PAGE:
This entry is from the Australian Dictionary of Biography
Harry Bluck (1915-1991), musician, band leader, and trade unionist, was born on 15 June 1915 in Perth, eldest of three children of Welsh-born Harry Bluck, railway employee, and his English-born wife Alice, née Paskin. The family lived in Aberdeen Street in a cosmopolitan neighbourhood, with many European migrant families, from whom Harry acquired ‘epicurean’ tastes, and a multicultural outlook (Bluck 1985). He began piano lessons at five years of age, and then studied with Joseph Nowotny, developing a preference for jazz rather than classical music.
A life-changing experience occurred in April 1923 when Bluck saw the Oscar Asche Company perform Chu Chin Chow at His Majesty’s Theatre. Musical theatre became a passion, as did the theatre building, which he would do much to save from demolition in the 1970s. Between the ages of ten and thirteen, he sang with the St George’s Cathedral choir; at fourteen he performed frequently on Australian Broadcasting Company (Australian Broadcasting Commission from 1932) radio, toured nationally with a Young Australia League band, and played the organ at his local Anglican church. He gained his Junior certificate at Perth Boys’ School, then proceeded to Perth Modern School for his final two years.
Bluck began work in the pathology department at Royal Perth Hospital, before joining the Western Australian Police Force in 1936. From 1937 to 1938 he served in Wiluna and formed the Wiluna Musical Society. Then in Geraldton (1938–41) he became a regular broadcaster on radio station 6GE, and staged ‘Coppers Community Concerts.’ Serving in the Australian Imperial Force from 13 January 1942 to 10 May 1946, he was employed in a variety of supporting roles and, in 1944-45, as a signalman with the 3rd Divisional Signals and the 2nd Divisional Signals in New Guinea and New Britain. In his spare time he led a band and entertained the troops. He finished as an acting sergeant.
On discharge, Bluck started private teaching, opening Harry Bluck’s School of Music in the Bon Marché department store building. He was appointed a music director for the Australian Broadcasting Commission (1947-72), arranging and composing under the name Richard Johns. After establishing, with Sammy Sharpe, the annual Jazz Jamboree in 1947, he became well known in the city. This big-band festival lasted more than thirty years before coming under the umbrella of the Festival of Perth.
Having joined the Western Australian Musicians’ Industrial Union of Workers in 1935, Bluck worked to improve wages and conditions, and to raise the standard of musical performance; he was instrumental in establishing a benevolent fund but did not achieve his aim of a minimum wage. He filled the roles of president and secretary until 1982, became a member of the Trades and Labour Council of Western Australia in 1963, was elected to the State executive of the Western Australian Labor Party, and as a delegate to the International Federation of Musicians (1976-81). In 1975, with the Australian Council of Trade Unions president, Bob Hawke, he was a delegate to the International Labour Organization conference in Geneva. He was chairman of the Western Australian Alcohol and Drug Authority, chairman of the Western Australian Arts Council (1984-90), and a foundation member of the Australia Council. A long-time advocate for a conservatorium of music, he saw this realised in 1979 with the founding of the Western Australian Academy of Performing Arts. In 1982 he was appointed AM for service to music.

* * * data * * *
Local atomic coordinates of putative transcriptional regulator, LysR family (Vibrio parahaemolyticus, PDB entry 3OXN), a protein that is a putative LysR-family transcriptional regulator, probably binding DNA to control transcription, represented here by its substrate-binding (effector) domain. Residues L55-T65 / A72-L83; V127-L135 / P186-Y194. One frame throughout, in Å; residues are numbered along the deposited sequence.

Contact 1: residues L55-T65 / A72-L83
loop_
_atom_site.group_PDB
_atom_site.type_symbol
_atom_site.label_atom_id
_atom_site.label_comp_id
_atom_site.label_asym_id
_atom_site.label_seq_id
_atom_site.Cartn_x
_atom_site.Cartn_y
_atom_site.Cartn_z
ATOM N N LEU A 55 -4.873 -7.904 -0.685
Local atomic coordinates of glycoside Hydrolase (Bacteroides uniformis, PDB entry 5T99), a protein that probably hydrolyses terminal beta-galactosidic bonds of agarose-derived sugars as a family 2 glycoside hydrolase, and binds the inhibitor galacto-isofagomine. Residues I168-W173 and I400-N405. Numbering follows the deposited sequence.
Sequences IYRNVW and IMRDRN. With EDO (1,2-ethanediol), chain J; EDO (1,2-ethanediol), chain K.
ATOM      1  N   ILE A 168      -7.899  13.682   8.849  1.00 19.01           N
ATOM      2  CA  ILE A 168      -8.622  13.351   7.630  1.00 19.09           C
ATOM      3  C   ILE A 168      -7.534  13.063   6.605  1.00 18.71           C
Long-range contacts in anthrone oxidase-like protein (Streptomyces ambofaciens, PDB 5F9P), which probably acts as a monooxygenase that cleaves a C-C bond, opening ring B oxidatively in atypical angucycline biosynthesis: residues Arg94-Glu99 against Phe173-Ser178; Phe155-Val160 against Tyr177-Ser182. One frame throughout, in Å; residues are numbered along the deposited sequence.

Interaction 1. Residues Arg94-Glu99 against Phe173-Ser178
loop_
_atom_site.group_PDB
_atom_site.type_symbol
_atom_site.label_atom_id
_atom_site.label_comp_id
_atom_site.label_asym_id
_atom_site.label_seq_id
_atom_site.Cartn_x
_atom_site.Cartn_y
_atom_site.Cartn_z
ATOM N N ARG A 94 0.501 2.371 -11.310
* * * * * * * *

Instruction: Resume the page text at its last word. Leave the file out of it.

Six feet (183 cm) tall and in later life weighing 235 pounds (107 kg), Bluck’s ‘rotund, genial’ appearance was a ‘walking tribute to his own cooking’ (Mirror 1952, 6). Although he had titanic energy and a high public profile, he was a very private man. He was married three times; on 1 January 1938 to Annie (née Braund), and on 23 March 1946 to Marjory (née Fisher); both ended in divorce. On 3 June 1959 he married Kathleen Bass, a jazz singer. A diabetic, he died on 12 December 1991 in Hollywood Hospital, Nedlands, Western Australia, and was cremated. He was survived by his wife, a son from his second marriage, and two daughters from his third. The Art Gallery of Western Australia holds a portrait by Clifton Pugh.
David J. Hough, 'Bluck, Harry (1915–1991)', Australian Dictionary of Biography, National Centre of Biography, Australian National University, http://labouraustralia.anu.edu.au/biography/bluck-harry-18282/text29889, accessed 24 April 2017.